Skip to main content

Borderlands: Expanding Boundaries, Governance, and Power in the European Union's Relations with North Africa and the Middle East

Final Report Summary - BORDERLANDS (Borderlands: Expanding Boundaries, Governance, and Power in the European Union's Relations with North Africa and the Middle East)

The BORDERLANDS project investigated relations between the European Union and the Mediterranean Middle East and North Africa (MENA) through the concept of ‘borderlands’. The concept emphasizes the disaggregation of the triple function of borders—demarcating state territory, authority, and national identity—inherent in the Westphalian state model. This process is perhaps most visible in Europe, where integration has led to supranational areas of sovereignty, an internal market, a common currency, and a zone of free movement of people, each with a different territorial span. The project explored the complex process by which the EU extends its unbundled functional and legal borders, together with its rules and practices, to its southern periphery, thereby transforming it into ‘borderlands’.
The project developed an innovative approach to the study of EU-MENA relations, supported by rich empirical evidence in the fields of security, trade, migration, and energy. The borderlands approach shows that exporting European rules and practices beyond the border is a cost-efficient way to pursue the security and economic interests of the EU and its member states, for which the stability of the southern periphery is crucial. Thus, the EU has been trading access to the internal market (which goes far beyond trade) for security and stability—without offering any political participation to MENA states. European policies have also aimed to co-opt MENA governments into the EU’s management of migration, counter-terrorism and border controls.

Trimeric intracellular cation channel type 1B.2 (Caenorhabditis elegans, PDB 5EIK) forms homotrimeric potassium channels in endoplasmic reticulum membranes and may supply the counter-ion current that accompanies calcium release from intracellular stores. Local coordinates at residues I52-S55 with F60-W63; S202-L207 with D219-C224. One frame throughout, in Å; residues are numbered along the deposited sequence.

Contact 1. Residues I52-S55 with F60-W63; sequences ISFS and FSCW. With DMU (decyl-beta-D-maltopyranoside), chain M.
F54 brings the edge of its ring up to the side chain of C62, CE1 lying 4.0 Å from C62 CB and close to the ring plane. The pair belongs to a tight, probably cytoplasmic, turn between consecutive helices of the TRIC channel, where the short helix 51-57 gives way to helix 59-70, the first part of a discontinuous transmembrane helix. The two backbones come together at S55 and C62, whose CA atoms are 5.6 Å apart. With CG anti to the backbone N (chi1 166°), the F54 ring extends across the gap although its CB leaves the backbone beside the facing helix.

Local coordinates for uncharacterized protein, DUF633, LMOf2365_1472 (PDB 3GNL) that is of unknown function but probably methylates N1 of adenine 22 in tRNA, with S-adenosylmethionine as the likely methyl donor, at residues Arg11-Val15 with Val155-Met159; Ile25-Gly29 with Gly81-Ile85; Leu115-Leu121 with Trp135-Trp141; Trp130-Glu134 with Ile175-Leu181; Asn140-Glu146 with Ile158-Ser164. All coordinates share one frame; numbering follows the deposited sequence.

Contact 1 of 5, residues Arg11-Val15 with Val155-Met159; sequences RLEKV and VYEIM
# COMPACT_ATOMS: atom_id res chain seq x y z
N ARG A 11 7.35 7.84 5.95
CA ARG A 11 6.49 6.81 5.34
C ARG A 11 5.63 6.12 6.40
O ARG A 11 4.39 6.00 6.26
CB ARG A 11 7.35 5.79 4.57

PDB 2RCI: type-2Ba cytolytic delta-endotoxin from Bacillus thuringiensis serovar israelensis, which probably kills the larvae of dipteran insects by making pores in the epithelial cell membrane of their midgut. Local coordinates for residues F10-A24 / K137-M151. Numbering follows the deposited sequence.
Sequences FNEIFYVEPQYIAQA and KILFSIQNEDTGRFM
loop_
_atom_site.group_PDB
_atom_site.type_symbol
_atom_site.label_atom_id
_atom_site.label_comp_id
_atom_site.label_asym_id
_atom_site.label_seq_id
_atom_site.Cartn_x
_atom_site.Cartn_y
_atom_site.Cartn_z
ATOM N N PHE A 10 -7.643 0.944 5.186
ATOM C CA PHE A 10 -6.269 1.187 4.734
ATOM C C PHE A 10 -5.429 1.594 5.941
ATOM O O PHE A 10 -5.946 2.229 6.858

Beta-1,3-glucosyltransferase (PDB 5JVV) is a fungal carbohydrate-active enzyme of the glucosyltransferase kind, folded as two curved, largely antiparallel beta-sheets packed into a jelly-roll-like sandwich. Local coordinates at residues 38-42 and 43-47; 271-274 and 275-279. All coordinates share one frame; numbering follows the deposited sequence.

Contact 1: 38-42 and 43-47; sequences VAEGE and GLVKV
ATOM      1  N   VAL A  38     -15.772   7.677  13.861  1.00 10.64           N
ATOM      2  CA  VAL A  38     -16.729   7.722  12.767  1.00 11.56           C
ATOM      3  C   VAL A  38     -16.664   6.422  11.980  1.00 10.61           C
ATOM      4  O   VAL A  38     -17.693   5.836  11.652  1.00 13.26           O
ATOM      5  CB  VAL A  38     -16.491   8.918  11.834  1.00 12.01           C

European policies have resulted in an asymmetrical and selective integration of MENA states into the EU’s internal market, in conjunction with rising socio-economic inequalities and the strengthening of authoritarian regimes in the MENA region (unless they are overthrown by popular revolts). However, these processes have also brought about a growing interdependence between the EU and its borderlands. As regards energy, counter-terrorism, and migration control, the EU is not only dependent on, but also vulnerable to, the actions of MENA governments. The recent refugee crisis also demonstrated that the ability to contain migration to the European core determines the composition of the borderlands. Borderlands are therefore not a fixed category; their configuration may change over time.
With regard to the Middle East post-Arab uprisings, the BORDERLANDS project confirmed that the traditional conception of borders is more of a fiction than a reflection of reality. Here, some borders have become more porous, allowing for a greater circulation and trafficking of people and goods. The changing control over many borders in the region and the emergence of new internal borders in some areas have also led to the empowerment of specific domestic groups. These developments have undermined the domestic sovereignty and territoriality of some states.
Finally, while EU-MENA relations have their specificities, some of the dynamics are observable in the EU’s relations with other parts of the world, such as Africa and the EU’s eastern periphery. Some aspects of EU-MENA relations are part of wider global trends, such as globalization and the neo-liberal consensus, which continues to define Western development policies.
In sum, the BORDERLANDS project entailed a profound rethink of the complex relationship between Europe and the Middle East. While proposing a novel approach to the study of these relations, it revisited the motivation of European policies towards the southern periphery, their practices, and the response and bargaining power of MENA states towards Europe. By conceiving of the EU and its member states as an empire of sorts, the project problematized the ‘normative’ aspect of the EU’s export of its rules and practices, focusing on unequal power relations instead. While challenging any black-and-white conceptions of EU-MENA relations, the project underscored the not-so-benevolent European policies towards MENA, the complex patterns of interdependence underwriting EU-MENA relations, as well as the centrality of the concept of borderlands for studying these relations.